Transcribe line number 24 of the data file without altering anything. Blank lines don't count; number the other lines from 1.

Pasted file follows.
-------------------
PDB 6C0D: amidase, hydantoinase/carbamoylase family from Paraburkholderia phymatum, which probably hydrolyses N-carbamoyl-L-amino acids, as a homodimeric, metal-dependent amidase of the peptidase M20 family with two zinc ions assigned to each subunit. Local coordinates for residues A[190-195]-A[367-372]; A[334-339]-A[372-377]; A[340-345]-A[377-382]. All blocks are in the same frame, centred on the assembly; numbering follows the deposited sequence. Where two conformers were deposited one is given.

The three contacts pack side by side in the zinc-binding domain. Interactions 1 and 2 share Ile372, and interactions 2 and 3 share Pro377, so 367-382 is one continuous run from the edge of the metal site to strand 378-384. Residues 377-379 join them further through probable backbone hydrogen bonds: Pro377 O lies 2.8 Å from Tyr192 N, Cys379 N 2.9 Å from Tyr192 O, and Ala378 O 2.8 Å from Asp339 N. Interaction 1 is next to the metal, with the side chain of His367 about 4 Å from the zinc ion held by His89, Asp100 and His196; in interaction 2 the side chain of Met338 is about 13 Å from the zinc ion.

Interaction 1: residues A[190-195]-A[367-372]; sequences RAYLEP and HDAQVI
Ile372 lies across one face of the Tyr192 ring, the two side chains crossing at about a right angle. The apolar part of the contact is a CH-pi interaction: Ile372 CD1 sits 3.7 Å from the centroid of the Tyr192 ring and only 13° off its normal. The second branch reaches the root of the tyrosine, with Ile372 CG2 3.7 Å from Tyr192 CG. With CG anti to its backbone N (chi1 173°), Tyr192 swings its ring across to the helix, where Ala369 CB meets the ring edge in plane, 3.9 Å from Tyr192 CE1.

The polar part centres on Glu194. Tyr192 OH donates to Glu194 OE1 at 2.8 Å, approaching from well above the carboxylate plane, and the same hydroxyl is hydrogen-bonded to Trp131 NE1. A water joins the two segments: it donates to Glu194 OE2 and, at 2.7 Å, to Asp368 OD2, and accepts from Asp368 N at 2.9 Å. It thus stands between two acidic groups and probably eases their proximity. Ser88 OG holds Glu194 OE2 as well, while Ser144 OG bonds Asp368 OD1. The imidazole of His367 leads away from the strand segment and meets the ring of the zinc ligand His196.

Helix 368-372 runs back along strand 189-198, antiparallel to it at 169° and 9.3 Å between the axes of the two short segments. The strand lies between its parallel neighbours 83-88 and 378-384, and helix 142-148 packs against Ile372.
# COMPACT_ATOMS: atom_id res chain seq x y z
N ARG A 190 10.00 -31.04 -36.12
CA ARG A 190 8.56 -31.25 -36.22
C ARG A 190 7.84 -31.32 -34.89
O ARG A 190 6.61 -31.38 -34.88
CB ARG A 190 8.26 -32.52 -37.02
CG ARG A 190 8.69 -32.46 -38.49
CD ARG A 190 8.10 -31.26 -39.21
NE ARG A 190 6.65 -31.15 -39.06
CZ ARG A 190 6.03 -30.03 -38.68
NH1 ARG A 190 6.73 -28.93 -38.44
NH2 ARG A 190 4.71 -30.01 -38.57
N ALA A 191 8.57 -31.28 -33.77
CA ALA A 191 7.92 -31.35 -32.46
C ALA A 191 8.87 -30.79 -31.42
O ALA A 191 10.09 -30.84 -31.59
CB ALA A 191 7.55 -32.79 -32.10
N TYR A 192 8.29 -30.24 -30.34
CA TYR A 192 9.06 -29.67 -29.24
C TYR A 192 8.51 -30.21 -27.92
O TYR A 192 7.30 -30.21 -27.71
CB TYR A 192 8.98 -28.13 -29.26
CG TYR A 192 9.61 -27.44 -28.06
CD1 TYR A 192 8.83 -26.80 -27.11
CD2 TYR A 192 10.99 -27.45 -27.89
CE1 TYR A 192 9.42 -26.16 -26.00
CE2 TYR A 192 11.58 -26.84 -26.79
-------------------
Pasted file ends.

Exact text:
N TYR A 192 8.29 -30.24 -30.34